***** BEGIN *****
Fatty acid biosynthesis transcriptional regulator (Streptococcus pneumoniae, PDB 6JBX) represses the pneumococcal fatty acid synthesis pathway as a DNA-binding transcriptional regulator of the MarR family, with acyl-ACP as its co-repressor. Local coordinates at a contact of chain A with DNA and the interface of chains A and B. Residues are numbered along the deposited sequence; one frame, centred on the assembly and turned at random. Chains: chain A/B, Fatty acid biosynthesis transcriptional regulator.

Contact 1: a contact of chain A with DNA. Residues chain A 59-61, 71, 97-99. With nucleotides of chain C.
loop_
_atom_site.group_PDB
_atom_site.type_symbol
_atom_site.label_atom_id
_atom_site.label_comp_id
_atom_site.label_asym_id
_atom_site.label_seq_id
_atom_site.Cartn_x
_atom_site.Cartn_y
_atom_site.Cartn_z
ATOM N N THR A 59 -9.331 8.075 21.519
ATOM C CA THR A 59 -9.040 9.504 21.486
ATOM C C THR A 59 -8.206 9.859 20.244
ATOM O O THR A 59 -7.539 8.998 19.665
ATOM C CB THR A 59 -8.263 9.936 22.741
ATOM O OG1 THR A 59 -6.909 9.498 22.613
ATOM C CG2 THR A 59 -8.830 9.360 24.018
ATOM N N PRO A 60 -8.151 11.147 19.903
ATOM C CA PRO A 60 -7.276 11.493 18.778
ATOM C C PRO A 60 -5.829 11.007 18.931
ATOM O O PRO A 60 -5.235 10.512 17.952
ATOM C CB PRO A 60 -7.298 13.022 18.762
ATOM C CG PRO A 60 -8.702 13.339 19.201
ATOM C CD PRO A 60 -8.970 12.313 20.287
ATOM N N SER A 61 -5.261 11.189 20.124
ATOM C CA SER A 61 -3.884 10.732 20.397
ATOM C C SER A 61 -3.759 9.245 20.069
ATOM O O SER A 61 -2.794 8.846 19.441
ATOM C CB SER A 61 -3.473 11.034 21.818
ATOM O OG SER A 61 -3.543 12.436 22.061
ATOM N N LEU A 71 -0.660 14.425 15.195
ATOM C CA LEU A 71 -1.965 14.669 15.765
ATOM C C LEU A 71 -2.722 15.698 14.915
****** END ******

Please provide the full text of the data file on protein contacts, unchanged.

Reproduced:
Fatty acid biosynthesis transcriptional regulator (Streptococcus pneumoniae, PDB 6JBX) represses the pneumococcal fatty acid synthesis pathway as a DNA-binding transcriptional regulator of the MarR family, with acyl-ACP as its co-repressor. Local coordinates at a contact of chain A with DNA and the interface of chains A and B. Residues are numbered along the deposited sequence; one frame, centred on the assembly and turned at random. Chains: chain A/B, Fatty acid biosynthesis transcriptional regulator.

Contact 1: a contact of chain A with DNA. Residues chain A 59-61, 71, 97-99. With nucleotides of chain C.
loop_
_atom_site.group_PDB
_atom_site.type_symbol
_atom_site.label_atom_id
_atom_site.label_comp_id
_atom_site.label_asym_id
_atom_site.label_seq_id
_atom_site.Cartn_x
_atom_site.Cartn_y
_atom_site.Cartn_z
ATOM N N THR A 59 -9.331 8.075 21.519
ATOM C CA THR A 59 -9.040 9.504 21.486
ATOM C C THR A 59 -8.206 9.859 20.244
ATOM O O THR A 59 -7.539 8.998 19.665
ATOM C CB THR A 59 -8.263 9.936 22.741
ATOM O OG1 THR A 59 -6.909 9.498 22.613
ATOM C CG2 THR A 59 -8.830 9.360 24.018
ATOM N N PRO A 60 -8.151 11.147 19.903
ATOM C CA PRO A 60 -7.276 11.493 18.778
ATOM C C PRO A 60 -5.829 11.007 18.931
ATOM O O PRO A 60 -5.235 10.512 17.952
ATOM C CB PRO A 60 -7.298 13.022 18.762
ATOM C CG PRO A 60 -8.702 13.339 19.201
ATOM C CD PRO A 60 -8.970 12.313 20.287
ATOM N N SER A 61 -5.261 11.189 20.124
ATOM C CA SER A 61 -3.884 10.732 20.397
ATOM C C SER A 61 -3.759 9.245 20.069
ATOM O O SER A 61 -2.794 8.846 19.441
ATOM C CB SER A 61 -3.473 11.034 21.818
ATOM O OG SER A 61 -3.543 12.436 22.061
ATOM N N LEU A 71 -0.660 14.425 15.195
ATOM C CA LEU A 71 -1.965 14.669 15.765
ATOM C C LEU A 71 -2.722 15.698 14.915